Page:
Compare and contrast the pharmacology of sodium nitroprusside and glyceryl trinitrate for the treatment of acute hypertension.

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College Answer

It was expected candidates would address specific aspects of pharmacology such as action,
mechanism of action, half life and duration of effect, route of administration, potential
toxicity and special precautions. These agents lend themselves to comparison and contrast as
several distinct similarities and differences exist and credit was given for highlighting these.
Specific comments should include that both agents result in blood vessel dilation with extra
credit given for detailing the differences in the balance of arterial versus venous effects
between them. For both agents the effect is mediated through nitric oxide and it was
expected candidates would identify that nitroprusside releases NO spontaneously and GTN
requires enzymatic degradation with the resultant effects on smooth muscle mediated via c
GMP. They are both short acting agents when used intravenously and require careful titration
to measured blood pressure for effect.
Extra credit was given for mentioning that routes other than IV are available for GTN (topical
/ oral) but not for nitroprusside. Comments on special precautions such as Nitroprusside
should be protected from light and GTN given via non PVC giving sets gained additional
marks. In addition to the well described adverse effects of each agent, it was expected
candidates would mention the potential for cyanide toxicity with nitroprusside and extra
marks were awarded for an indication of usual doses.
Syllabus C2b 2e
References Katzung 10th edition SNP 173-174 GTN 185-189 )
Stoelting 355-365

Discussion

The following attempt, which was an honest effort to include all the mentioned details from the college answer, clearly fails as an SAQ model answer because nobody anywhere would ever be able to write this much in ten minutes.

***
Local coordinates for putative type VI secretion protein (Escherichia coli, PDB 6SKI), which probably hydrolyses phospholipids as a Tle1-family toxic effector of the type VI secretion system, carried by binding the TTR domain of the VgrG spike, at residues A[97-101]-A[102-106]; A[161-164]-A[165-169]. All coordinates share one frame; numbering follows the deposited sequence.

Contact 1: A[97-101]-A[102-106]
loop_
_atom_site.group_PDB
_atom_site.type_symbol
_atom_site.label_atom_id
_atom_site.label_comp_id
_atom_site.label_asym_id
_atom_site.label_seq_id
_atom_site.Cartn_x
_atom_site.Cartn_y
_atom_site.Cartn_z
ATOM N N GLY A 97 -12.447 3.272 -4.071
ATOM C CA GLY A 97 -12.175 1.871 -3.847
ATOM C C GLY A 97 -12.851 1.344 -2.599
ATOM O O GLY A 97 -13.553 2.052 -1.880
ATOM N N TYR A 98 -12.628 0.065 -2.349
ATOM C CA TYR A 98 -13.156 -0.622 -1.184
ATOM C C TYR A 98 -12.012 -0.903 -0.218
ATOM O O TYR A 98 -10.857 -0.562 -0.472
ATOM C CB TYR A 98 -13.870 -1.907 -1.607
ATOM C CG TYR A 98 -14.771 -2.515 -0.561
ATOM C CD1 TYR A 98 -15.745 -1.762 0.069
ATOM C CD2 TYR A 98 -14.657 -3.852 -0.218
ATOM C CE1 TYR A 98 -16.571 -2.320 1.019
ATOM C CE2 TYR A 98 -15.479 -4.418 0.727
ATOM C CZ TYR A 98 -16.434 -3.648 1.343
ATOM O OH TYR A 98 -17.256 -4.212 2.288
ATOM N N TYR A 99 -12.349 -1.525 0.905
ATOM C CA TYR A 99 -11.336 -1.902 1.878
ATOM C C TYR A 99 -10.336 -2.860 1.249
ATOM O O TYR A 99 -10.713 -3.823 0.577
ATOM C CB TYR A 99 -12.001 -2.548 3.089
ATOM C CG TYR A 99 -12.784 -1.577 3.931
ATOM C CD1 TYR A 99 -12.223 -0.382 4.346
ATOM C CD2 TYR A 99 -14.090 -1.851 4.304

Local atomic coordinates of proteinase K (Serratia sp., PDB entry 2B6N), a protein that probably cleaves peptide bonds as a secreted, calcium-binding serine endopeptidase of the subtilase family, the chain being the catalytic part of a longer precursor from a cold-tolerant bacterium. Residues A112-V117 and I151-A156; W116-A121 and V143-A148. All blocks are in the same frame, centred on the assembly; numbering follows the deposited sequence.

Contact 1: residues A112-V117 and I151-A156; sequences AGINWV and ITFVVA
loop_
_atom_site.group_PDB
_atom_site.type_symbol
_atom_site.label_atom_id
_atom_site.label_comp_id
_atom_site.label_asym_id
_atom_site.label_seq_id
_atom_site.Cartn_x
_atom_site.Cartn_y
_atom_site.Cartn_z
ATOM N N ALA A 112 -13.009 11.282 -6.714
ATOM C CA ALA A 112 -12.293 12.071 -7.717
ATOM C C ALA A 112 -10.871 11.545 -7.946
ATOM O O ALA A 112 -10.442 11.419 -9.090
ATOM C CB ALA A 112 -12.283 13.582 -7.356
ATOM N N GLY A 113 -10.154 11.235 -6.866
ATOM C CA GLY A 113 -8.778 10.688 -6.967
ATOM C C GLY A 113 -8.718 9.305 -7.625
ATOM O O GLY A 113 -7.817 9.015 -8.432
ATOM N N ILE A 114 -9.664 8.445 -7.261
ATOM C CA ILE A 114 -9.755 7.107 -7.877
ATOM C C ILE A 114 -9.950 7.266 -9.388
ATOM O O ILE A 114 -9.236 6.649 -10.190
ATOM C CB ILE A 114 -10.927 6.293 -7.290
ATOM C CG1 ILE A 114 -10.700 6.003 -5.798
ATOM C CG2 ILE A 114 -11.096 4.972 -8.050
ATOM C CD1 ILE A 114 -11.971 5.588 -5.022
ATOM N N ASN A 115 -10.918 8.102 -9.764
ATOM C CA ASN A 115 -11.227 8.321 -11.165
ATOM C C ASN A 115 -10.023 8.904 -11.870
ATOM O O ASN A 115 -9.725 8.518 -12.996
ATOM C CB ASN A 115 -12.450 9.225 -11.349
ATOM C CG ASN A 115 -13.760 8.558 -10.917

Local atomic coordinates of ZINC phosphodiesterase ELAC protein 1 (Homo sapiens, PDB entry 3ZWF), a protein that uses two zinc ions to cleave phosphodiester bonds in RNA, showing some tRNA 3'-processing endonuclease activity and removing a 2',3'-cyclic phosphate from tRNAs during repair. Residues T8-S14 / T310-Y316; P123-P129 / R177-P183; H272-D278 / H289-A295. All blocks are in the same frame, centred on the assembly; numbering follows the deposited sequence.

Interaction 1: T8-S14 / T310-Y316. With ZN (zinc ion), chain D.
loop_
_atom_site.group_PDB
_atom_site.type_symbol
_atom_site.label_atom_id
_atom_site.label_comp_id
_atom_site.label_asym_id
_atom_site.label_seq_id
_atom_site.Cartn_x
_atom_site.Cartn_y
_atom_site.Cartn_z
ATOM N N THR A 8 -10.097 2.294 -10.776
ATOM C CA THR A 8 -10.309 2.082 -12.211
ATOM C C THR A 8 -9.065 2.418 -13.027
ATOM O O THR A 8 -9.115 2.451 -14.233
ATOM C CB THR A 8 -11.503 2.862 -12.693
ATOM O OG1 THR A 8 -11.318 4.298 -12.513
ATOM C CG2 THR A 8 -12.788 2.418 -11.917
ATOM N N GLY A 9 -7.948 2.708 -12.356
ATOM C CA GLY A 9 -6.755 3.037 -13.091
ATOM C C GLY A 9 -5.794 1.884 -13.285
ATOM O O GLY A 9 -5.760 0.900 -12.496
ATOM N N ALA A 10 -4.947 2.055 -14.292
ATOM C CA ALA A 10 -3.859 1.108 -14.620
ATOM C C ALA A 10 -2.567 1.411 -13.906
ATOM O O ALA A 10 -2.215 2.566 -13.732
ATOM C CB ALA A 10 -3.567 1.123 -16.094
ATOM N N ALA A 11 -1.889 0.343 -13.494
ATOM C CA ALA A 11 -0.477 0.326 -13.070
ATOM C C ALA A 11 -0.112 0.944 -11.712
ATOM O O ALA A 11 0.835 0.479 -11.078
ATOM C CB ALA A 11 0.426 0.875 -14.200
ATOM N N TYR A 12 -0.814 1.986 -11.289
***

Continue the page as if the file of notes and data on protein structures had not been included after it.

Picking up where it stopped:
A Comparison of Glyceryl Trinitrate and Sodium Nitroprusside
  Glyceryl trinitrate (GTN) Sodium nitroprusside
Class Nitrate vasodilator Nitrate vasodilator
Chemistry Organic nitrate Cyanide
Routes of administration Oral, sublingual, intravenous, transdermal (as patch or cream) IV only
Absorption 40% sublingual biavailability (but only 1% orally) 0% oral availability, degraded into cyanide almost immediately on contact with mucosal surfaces
Solubility pKa -5.6; very poor water solubility (and excellent fat solubility). pKa -3.3; minimally fat soluble; highly water soluble
Distribution 3.3L/kg VOD; 60% protein-bound. Virtually no protein binding.
Target receptor Soluble guanylyl cyclase (which is induced by NO) Soluble guanylyl cyclase (which is induced by NO)
Metabolism Metabolised in the liver (by reductase enzymes) but also has extrahepatic sites of metabolism, including vascular cell walls and RBC cell walls. Two main mechanisms of metabolism: spontaneous decomposition into ferrous nitrosyl (FeNO) and five cyanide molecules, or reaction with haemoglobin to form cyanmethemoglobin and four cyanide molecules.
It is also degraded by direct light, which requires opaque storage vessels and special handling techniques.
Elimination Elimination half-life is about 30 minutes Immediate onset of effect (seconds); elimination half-life of 2 minutes
Time course of action Onset of the vasodilatory effect occurs approximately 1 to 3 minutes after sublingual nitroglycerin administration and reaches a maximum by 5 minutes postdose. Effects persist for at least 25 minutes Rapid onset and offset of effect; vasodilation is seen within seconds of beginning the infusion
Mechanism of action Acts as a donor of nitric oxide (NO) which activates guanylate cyclase, resulting in an increase of guanosine 3'5' monophosphate (cyclic GMP) in vascular smooth muscle. This hyperpolarises the membrane by increasing potassium channel conductivity and decreases the availability of inracellular calcium, thereby decreasing the resting tone and contractility of vascular smooth muscle.
Clinical effects Systemic vasodilation - preferentially venodilation and cornary arterial dilation; reduced preload, reduced afterload. Increased intracranial pressure, headache, reflex tachycardia, methaemoglobinaemia (rare). Tolerance develops over sustained use (tachyphylaxis). Systemic vasodilation - balanced venodilation and arterial dilation; reduced preload as well as reduced afterload. Increased intracranial pressure, headache, reflex tachycardia, methaemoglobinaemia. Tolerance develops over sustained use (tachyphylaxis). Significant cyanide toxicity can occur with doses in excess of 2mcg/kg/min
Single best reference for further information FDA PI pamphlet for Nitrostat tablets DBL PI docu

References

Münzel, Thomas, and Andreas Daiber. "Pharmacology of nitrovasodilators." Nitrite and Nitrate in Human Health and Disease. Humana Press, Cham, 2017. 195-216.

Torfgård, Kristina E., and Johan Ahlner. "Mechanisms of action of nitrates.Cardiovascular drugs and therapy 8.5 (1994): 701-717.

Schulz, V. "Clinical pharmacokinetics of nitroprusside, cyanide, thiosulphate and thiocyanate." Clinical pharmacokinetics 9.3 (1984): 239-251.